Normally on long hills I like to conserve the coach brakes in case of emergency, but I had no choice.
As a result I took the downgrades very slowly to ensure I didn't overheat the coach brakes.

I was so glad to roll into snow and Ice free Abbotsford, an hour from the Vancouver Island ferry!

Into the Rockies.

For the last several thousand miles, this moment had daunted me.
To cross the Rocky Mountains in a Series Land Rover towing a rather heavy Airstream.
OK I have a few more horsepower than stock, and my forays across the Blue Ridge mountains and Cape Breton's Cabot Trail have encouraged me, but this is the real thing!

In truth, crossing the Rockies from East to West has the advantage of starting at nearly 3500 feet above sea level at Calgary, so in fact, the first several hours are largely downhill!.

But the grades weren't the problem, again it was the packed snow and ice! From the Banff National Park entrance westward the roads continuously worsened.

By dusk the hills were also getting steeper and eventually I needed four wheel drive to keep traction on. All the big trucks had chains which along with the snow plows just chattering across the icy road made the ice surface horribly bumpy. To make matters worse, the slow lanes on hills were not driven in by any other vehicles so they were intolerably rough and snowy.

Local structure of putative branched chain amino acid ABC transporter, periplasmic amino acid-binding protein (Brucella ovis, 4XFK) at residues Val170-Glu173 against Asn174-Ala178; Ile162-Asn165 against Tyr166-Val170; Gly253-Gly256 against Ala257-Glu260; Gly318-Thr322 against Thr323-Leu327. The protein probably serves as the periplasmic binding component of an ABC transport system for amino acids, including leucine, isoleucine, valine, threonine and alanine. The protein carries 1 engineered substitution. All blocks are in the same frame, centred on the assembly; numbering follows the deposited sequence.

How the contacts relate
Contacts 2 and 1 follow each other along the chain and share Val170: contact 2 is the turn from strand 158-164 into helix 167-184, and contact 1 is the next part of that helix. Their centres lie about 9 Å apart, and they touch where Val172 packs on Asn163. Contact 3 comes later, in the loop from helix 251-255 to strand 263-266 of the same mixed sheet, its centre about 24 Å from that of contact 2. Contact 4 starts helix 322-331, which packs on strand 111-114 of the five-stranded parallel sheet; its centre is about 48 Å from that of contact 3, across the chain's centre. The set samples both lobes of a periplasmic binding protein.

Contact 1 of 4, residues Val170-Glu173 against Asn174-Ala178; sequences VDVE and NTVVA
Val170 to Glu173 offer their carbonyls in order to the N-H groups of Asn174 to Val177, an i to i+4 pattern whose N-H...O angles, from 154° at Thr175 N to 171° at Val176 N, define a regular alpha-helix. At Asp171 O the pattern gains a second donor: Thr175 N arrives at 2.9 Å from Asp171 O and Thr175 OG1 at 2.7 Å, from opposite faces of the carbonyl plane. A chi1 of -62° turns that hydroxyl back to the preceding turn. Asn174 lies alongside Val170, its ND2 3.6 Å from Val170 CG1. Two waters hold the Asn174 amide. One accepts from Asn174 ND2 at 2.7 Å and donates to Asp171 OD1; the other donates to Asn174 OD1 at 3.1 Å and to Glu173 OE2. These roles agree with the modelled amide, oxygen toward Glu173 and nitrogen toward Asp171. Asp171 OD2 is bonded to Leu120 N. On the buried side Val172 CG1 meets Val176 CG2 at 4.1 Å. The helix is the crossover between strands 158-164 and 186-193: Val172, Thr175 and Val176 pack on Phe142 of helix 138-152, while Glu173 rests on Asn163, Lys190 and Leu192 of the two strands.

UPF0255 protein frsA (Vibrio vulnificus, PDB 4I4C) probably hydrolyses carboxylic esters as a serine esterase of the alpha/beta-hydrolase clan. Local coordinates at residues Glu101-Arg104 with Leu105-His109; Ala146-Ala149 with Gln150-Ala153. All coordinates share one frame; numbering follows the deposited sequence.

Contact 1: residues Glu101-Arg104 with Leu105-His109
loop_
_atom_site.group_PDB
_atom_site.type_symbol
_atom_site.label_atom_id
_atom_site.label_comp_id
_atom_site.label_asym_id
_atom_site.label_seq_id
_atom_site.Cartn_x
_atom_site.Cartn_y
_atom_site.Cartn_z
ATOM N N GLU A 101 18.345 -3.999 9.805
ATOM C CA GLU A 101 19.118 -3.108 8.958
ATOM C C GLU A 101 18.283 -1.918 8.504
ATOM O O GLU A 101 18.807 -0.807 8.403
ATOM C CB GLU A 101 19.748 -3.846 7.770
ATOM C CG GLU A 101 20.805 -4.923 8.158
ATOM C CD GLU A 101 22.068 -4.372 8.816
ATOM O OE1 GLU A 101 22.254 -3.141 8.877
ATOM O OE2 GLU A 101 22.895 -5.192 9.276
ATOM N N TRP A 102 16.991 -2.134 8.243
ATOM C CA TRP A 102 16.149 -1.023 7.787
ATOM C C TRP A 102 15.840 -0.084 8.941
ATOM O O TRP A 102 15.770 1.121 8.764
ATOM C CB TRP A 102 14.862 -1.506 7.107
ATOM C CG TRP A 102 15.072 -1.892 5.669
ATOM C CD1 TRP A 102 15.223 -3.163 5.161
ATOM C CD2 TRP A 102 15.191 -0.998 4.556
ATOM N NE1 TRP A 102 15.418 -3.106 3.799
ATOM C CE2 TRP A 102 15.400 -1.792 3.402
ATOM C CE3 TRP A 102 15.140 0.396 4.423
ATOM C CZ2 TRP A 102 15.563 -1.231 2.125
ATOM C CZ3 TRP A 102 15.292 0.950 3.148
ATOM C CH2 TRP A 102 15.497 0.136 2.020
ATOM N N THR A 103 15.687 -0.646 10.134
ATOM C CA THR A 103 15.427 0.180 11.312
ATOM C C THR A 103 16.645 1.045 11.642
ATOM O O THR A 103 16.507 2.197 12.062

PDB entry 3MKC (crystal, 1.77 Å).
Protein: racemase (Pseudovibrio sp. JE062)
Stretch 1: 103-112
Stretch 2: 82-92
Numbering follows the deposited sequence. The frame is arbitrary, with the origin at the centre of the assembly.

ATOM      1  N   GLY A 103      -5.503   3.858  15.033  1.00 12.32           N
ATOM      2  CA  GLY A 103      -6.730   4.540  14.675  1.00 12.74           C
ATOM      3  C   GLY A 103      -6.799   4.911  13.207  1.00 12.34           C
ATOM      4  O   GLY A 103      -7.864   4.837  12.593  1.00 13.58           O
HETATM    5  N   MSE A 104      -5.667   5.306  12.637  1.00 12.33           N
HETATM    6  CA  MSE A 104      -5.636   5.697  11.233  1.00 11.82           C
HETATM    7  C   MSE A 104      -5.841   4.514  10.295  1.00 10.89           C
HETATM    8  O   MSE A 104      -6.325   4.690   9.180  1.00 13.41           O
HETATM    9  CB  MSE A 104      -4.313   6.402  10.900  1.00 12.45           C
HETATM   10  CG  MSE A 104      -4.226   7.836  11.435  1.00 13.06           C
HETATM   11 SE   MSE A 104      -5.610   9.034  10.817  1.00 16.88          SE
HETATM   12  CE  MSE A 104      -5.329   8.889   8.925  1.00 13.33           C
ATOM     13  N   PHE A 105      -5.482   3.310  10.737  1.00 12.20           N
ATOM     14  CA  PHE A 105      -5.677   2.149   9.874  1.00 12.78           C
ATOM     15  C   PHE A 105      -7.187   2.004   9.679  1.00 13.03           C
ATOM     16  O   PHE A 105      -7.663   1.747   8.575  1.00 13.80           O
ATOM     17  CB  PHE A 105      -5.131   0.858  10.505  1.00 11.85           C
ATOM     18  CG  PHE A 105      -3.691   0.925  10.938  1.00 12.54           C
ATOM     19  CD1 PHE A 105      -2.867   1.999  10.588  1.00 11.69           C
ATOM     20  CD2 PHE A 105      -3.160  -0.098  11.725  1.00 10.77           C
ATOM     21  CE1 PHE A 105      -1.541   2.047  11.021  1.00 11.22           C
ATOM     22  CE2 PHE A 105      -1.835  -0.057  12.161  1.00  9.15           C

I pushed on through Kicking Horse Pass to Golden to spend the night. It was my birthday.

The long road west.

The weather forecast was daunting. I had planned to cross into Canada at Buffalo New York, but it sounds like there's some snow coming. Freezing temperatures meant at least partially winterizing the coach. First order of business was to dump the waste tanks, I was carrying full nearly tanks, about 100 gallons! This time of year however, there are very few campgrounds still open and as I head
north even fewer. With luck I found a place in Pennsylvania that let me dump for $25!
It had to be done, if the tanks and dump valves froze I'd be ruined.
I then dumped several gallons of RV antifreeze in both tanks and would only flush the toilet with antifreeze from here on.

To protect the fresh water tank I rigged a return line to the tank so I could run the hot water from the tap back into the tank thus warming all the water in the tank. This was all well and good as long as it didn't get really cold.

Then the news warned of a complete white out in Buffalo, a freak storm of lake effect snow that eventually dumped seven feet of snow on the poor town! I headed east and crossed at Brockville Ontario.
Then north to Ottawa and west on the Trans Canada.
I drove across and back in my teens but couldn't believe the Trans Canada was still a two lane road from just west of Ottawa to Winnipeg!